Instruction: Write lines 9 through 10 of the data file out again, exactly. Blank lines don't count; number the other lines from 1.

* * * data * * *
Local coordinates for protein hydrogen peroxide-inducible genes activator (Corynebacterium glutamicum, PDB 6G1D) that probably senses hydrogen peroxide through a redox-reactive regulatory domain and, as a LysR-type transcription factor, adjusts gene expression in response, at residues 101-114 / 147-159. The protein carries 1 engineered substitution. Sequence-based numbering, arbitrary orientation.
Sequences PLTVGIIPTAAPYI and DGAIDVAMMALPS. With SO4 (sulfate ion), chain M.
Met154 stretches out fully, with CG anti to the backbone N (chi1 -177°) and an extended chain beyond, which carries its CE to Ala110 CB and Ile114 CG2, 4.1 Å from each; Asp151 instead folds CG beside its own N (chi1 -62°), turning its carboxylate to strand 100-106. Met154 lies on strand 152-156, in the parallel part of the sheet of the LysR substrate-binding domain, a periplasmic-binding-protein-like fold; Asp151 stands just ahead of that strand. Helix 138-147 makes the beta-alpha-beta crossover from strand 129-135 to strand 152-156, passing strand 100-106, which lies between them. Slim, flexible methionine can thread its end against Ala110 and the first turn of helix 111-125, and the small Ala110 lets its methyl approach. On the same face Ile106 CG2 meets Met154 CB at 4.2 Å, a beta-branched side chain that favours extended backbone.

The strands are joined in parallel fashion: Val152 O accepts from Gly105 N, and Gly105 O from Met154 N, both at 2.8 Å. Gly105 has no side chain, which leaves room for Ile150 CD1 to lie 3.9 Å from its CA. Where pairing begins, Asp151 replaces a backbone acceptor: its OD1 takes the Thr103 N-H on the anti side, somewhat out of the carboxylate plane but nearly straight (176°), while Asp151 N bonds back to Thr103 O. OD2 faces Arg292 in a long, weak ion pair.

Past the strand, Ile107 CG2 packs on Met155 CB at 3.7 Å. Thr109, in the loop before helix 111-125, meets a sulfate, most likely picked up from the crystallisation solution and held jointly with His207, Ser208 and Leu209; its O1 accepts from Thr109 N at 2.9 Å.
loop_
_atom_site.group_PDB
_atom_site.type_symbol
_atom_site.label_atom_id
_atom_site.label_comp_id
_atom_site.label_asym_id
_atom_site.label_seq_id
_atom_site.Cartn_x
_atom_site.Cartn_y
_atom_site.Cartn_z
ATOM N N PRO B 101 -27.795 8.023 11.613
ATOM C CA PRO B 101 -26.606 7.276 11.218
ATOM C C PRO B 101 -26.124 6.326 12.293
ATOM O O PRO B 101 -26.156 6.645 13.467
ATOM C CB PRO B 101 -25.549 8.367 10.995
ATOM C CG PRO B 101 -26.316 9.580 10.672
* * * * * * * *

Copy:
_atom_site.label_atom_id
_atom_site.label_comp_id